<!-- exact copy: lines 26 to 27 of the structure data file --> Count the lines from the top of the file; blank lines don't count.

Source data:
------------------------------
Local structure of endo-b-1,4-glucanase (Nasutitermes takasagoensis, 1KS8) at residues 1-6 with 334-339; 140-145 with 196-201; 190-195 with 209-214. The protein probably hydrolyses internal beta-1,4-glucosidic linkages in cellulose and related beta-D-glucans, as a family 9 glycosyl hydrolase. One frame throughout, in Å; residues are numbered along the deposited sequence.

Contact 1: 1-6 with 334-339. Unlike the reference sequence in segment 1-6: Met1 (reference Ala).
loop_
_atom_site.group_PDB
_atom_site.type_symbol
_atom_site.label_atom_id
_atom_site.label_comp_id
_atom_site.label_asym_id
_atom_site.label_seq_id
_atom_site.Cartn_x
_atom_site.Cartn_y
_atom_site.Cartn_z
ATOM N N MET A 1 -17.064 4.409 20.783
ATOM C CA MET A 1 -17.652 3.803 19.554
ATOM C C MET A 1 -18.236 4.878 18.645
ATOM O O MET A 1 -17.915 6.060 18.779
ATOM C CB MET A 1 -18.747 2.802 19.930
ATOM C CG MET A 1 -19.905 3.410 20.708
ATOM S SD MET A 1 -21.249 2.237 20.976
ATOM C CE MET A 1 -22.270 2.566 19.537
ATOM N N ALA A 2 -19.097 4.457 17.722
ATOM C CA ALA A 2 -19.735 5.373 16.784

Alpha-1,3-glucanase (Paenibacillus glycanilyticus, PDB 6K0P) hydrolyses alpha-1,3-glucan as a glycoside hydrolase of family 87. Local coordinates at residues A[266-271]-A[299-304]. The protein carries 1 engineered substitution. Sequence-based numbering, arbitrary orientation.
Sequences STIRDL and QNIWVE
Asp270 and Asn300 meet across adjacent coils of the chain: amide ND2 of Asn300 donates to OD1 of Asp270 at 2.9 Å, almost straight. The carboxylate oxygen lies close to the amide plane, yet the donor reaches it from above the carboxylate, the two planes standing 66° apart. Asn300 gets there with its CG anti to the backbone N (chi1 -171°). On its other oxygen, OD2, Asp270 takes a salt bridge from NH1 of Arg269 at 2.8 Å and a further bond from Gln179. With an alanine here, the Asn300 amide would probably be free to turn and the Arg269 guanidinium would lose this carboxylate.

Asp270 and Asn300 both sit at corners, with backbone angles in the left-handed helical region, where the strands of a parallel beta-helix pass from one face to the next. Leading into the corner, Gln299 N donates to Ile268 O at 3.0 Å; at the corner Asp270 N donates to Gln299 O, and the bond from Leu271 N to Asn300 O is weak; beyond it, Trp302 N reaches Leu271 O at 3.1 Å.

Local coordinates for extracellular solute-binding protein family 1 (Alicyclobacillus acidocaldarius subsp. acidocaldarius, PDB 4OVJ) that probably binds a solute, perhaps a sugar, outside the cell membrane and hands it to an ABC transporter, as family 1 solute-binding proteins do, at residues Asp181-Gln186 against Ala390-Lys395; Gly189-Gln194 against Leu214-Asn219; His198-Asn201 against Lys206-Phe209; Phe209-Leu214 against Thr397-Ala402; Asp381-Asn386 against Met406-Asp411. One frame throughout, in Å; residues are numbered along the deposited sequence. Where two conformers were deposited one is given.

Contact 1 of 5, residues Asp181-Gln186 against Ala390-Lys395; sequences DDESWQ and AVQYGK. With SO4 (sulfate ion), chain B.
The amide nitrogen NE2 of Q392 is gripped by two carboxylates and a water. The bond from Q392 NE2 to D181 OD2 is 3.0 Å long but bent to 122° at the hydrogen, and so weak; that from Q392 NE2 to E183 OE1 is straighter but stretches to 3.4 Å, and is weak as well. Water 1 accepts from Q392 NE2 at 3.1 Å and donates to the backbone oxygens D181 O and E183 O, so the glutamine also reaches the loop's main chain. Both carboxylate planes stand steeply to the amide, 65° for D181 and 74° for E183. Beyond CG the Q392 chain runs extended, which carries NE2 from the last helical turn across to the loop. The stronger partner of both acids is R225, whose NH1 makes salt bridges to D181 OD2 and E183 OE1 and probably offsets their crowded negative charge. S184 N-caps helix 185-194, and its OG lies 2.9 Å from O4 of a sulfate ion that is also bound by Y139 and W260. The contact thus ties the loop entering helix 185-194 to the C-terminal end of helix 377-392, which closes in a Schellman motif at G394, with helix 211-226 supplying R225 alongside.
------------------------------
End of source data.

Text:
Asp270 and Asn300 both sit at corners, with backbone angles in the left-handed helical region, where the strands of a parallel beta-helix pass from one face to the next. Leading into the corner, Gln299 N donates to Ile268 O at 3.0 Å; at the corner Asp270 N donates to Gln299 O, and the bond from Leu271 N to Asn300 O is weak; beyond it, Trp302 N reaches Leu271 O at 3.1 Å.

Local coordinates for extracellular solute-binding protein family 1 (Alicyclobacillus acidocaldarius subsp. acidocaldarius, PDB 4OVJ) that probably binds a solute, perhaps a sugar, outside the cell membrane and hands it to an ABC transporter, as family 1 solute-binding proteins do, at residues Asp181-Gln186 against Ala390-Lys395; Gly189-Gln194 against Leu214-Asn219; His198-Asn201 against Lys206-Phe209; Phe209-Leu214 against Thr397-Ala402; Asp381-Asn386 against Met406-Asp411. One frame throughout, in Å; residues are numbered along the deposited sequence. Where two conformers were deposited one is given.